things than they did before. What’s typical? Making occasional
errors when balancing a checkbook.
3. Difficulty completing familiar tasks at home, at work or at
leisure People with Alzheimer’s often find it hard to complete daily tasks. Sometimes, people may have trouble driving to a familiar loca - tion, managing a budget at work or remembering the rules of a
favorite game. What’s typical? Occasionally needing help to use
the settings on a microwave or to record a television show.
4. Confusion with time or place
People with Alzheimer’s can lose track of dates, seasons and the passage of time. They may have trouble understanding something if it is not happening immediately. Sometimes they may forget
where they are or how they got there. What’s typical? Getting con -
fused about the day of the week but figuring it out later.
5. Trouble understanding visual images and spatial relationships
For some people, having vision problems is a sign of Alzheimer’s. They may have difficulty reading, judging distance and determin - ing color or contrast. In terms of perception, they may pass a mir - ror and think someone else is in the room. They may not realize they are the person in the mirror. What’s typical? Vision changes related to cataracts.
6. New problems with words in speaking or writing
People with Alzheimer’s may have trouble following or joining a conversation. They may stop in the middle of a conversation and have no idea how to continue or they may repeat themselves. They may struggle with vocabulary, have problems finding the right word or call things by the wrong name (e.g., calling a “watch” a “handclock”).
What’s typical? Sometimes having trouble finding the right
7. Misplacing things and losing the ability to retrace steps
A person with Alzheimer’s disease may put things in unusual places. They may lose things and be unable to go back over their steps to find them again. Sometimes, they may accuse others of stealing. This may occur more frequently over time. What’s typical?
Misplacing things from time to time, such as a pair of glasses or the
8. Decreased or poor judgment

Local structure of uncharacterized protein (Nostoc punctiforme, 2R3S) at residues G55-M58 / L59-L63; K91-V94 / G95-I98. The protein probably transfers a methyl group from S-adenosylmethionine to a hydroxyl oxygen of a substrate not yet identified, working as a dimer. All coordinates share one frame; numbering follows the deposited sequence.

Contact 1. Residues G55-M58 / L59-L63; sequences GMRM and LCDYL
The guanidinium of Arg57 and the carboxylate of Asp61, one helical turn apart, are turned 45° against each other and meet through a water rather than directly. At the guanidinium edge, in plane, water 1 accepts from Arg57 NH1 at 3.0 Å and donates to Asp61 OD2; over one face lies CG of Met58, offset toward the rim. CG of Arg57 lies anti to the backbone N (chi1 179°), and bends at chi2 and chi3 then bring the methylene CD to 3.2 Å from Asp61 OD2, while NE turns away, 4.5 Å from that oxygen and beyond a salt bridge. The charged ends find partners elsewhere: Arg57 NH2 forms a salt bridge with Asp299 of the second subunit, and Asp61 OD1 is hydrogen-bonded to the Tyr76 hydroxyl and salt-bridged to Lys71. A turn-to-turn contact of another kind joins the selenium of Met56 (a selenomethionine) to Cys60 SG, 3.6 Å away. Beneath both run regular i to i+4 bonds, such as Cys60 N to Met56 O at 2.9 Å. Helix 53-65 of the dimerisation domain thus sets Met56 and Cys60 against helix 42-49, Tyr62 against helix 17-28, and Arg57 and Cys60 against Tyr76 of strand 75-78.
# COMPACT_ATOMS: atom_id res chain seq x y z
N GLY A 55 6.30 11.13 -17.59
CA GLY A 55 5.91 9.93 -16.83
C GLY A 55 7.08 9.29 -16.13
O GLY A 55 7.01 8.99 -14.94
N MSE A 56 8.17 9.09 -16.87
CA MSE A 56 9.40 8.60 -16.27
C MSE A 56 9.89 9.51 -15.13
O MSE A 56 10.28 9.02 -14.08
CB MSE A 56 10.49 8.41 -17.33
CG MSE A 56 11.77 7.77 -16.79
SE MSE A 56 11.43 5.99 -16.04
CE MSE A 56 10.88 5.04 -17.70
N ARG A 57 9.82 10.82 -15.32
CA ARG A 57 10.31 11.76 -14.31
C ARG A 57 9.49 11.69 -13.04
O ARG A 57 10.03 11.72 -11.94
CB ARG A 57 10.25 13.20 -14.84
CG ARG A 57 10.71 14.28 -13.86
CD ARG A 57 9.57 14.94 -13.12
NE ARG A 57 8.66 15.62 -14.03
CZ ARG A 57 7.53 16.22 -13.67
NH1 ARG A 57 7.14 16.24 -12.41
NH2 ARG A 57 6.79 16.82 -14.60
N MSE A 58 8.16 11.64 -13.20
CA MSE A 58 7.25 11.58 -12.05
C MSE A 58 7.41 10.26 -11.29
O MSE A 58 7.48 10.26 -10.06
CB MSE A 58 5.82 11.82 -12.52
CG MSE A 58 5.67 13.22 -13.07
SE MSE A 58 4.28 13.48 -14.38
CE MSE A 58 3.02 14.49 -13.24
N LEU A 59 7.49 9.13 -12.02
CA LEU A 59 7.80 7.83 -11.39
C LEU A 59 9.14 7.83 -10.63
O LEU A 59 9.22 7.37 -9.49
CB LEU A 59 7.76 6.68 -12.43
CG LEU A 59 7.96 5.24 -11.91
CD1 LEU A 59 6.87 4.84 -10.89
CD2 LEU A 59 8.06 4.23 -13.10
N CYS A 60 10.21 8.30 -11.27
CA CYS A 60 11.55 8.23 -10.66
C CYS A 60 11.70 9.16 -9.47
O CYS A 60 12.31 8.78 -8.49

People with Alzheimer’s may experience changes in judgment or decision-making. For example, they may use poor judgment when dealing with money, giving large amounts to telemarketers. They
may pay less attention to grooming or keeping themselves clean.
What’s typical? Making a bad decision once in a while.
9. Withdrawal from work or social activities
A person with Alzheimer’s may start to remove themselves from hobbies, social activities, work projects or sports. They may have trouble keeping up with a favorite sports team or remembering how to complete a favorite hobby. They may also avoid being social
because of the changes they have experienced. What’s typical?
Sometimes feeling weary of work, family and social obligations.
10. Changes in mood and personality
The mood and personalities of people with Alzheimer’s can change. They can become confused, suspicious, depressed, fearful or anx - ious. They may be easily upset at home, at work, with friends or in places where they are out of their comfort zone. What’s typical? Developing very specific ways of doing things and becoming irri - table when a routine is disrupted. Information from the Alzheimer’s Association website, www.alz.org.
The Difference Between Alzheimer’s And Typical Age-Related Changes
Signs of Alzheimer’s Poor judgment and decision making Inability to manage a budget Losing track of the date or the season Difficulty having a conversation Misplacing things and being unable to retrace steps to find them
Typical age-related changes
Making a bad decision
once in a while
Missing a monthly payment
Forgetting which day it is
and remembering later
Sometimes forgetting which
word to use
Losing things from time to time
Information courtesy Alzheimer's Association, www.alz.org